Greg's Guide to German
Genealogy on the Internet

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[Map of German Empire in 1880.] German Empire, 1871-1918
Map source: Central Europe (189K jpeg) by W. & A. K. Johnston, Edinr and London, printed by Sullivan Brothers, Dublin, in Samuel Haughton's Introduction to the Study of Geography, 1880

All right, I admit you can't just sit at your computer and "do" genealogy ... yet,
but there are a few useful things you can do that might save you a trip to the library.

How to find your German ancestor's birthplace
Where to post your surnames for all to see ... and attract cousins
Search for web sites and newsgroup messages
Other Useful Sites (I'll organize 'em for you better later)

How to find your German ancestor's birthplace

For uncommon surnames, find out where people with that surname are living today, by using a German phone book
1. Click on the word "english" near the top of the page.
2. Click on "Telephone Book".
3. Type your surname and click Start Search.
You get a list of names with postal code, town, street and number, and phone number.
If many of them are living in towns with the same postal code, your family may have come from that area of Germany.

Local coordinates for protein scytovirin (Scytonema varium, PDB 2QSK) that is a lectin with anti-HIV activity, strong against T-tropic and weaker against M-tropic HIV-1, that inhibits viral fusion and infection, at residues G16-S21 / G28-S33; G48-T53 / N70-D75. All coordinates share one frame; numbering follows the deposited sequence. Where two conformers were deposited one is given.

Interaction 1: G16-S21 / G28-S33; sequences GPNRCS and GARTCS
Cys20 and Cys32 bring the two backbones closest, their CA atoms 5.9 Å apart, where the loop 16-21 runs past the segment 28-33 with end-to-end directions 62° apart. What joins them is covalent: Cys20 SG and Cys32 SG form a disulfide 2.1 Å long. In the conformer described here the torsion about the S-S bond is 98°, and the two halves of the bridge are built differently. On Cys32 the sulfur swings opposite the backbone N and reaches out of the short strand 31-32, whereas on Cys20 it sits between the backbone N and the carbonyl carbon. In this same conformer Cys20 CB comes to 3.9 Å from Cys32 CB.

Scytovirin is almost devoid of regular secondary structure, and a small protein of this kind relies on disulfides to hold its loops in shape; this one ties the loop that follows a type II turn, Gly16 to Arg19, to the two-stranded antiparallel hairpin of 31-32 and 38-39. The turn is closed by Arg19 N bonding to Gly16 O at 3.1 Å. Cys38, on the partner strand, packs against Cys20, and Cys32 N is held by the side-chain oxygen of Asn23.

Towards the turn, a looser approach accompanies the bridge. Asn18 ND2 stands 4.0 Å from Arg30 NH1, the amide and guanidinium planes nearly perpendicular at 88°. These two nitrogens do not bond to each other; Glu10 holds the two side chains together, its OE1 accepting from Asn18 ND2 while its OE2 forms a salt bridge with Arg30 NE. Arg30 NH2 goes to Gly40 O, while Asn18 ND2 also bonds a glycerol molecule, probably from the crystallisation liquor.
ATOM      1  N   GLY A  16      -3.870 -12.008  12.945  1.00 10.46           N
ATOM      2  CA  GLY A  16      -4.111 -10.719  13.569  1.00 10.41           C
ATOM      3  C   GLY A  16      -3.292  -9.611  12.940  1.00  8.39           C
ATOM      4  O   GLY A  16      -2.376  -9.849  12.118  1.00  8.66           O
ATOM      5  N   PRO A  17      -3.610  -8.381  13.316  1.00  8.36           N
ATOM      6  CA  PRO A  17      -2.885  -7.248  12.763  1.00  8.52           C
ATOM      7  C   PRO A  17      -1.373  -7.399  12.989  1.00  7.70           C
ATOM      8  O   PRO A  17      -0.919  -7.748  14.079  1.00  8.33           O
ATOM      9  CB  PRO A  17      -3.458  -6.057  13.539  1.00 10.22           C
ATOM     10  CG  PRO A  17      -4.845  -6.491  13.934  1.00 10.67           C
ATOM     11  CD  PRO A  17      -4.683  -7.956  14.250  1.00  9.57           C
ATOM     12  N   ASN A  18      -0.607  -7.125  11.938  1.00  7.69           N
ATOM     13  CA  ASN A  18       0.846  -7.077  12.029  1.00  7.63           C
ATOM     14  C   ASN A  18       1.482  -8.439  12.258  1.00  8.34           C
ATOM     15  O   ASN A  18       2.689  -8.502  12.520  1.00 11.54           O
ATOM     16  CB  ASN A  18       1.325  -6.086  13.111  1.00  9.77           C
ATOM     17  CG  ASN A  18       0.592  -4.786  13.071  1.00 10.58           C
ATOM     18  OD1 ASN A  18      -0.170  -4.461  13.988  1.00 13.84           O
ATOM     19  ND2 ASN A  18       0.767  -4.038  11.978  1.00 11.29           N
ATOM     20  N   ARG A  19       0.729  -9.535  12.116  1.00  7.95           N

Where to post your surnames for all to see ... and attract cousins

Go ahead ... post your surnames/dates/locations on ALL of them!

Roots Surname List The largest and oldest research coordination list on the Internet. Over 120,000 names from around the world ... and it can be seen by genealogists around the world!

World GenWeb - Germany Germany is divided into states and counties. If you know the town your German family is from, you can follow the web links and post your query under their county ... and see who else has ancestors in your neighborhood!

Immigrant Ancestor Registry

Then, search the names that other people sent!

Newsgroups are like bulletin boards where your messages can still be seen for weeks after you leave; and they may be archived and searchable for years! Use soc.genealogy.surnames.german newsgroup for announcing your German surnames.